Objective: The study assessed the validity of the Gambling Task as a test of decision-making ability in adolescents and examined whether adolescents with behavior disorders, who are at risk for substance abuse, have deficits in decision making similar to those exhibited by adults with substance abuse. Method: Performance on the Gambling Task in two testing sessions separated by 1 week was assessed in 64 12-14-year-old adolescents (31 healthy, 33 with externalizing behavior disorders) and 52 adults (22 healthy, 30 with substance abuse). Results: The healthy adolescents and the healthy adults had similar performance on the Gambling Task. Adolescents with behavior disorders performed more poorly than healthy adolescents, but only in the second testing session. In adults, overall Gambling Task performance did not differ between the healthy and substance abuse groups at either testing session, indicating no difference in learning of decision-making strategies between groups. However, adults with substance abuse performed more poorly than healthy adults during an early stage of the task, when participants presumably begin to understand the rewards and penalties involved in the task but are not yet sure of the actual risk of incurring penalities. Conclusions: The Gambling Task can be used with adolescents. Testing with the Gambling Task revealed a deficit in decision making in adolescents with behavior disorders, who are at risk for substance abuse. This deficit may represent a vulnerability factor for the development of substance abuse.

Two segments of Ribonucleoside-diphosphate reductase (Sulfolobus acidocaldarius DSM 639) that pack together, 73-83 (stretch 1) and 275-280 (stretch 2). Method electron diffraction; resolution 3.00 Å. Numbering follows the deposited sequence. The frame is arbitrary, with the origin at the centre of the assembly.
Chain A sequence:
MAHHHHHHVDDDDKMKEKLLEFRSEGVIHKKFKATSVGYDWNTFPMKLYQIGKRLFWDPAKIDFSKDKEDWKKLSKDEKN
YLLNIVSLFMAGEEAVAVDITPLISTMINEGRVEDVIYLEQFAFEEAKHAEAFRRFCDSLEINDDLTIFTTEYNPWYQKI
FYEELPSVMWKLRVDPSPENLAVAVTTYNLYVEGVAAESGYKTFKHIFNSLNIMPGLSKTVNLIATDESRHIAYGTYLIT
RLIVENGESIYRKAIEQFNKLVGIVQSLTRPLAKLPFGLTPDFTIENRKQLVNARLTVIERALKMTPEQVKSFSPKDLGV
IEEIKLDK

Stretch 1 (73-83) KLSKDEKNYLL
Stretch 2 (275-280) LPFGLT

ASJC Scopus subject areas
- Psychiatry and Mental health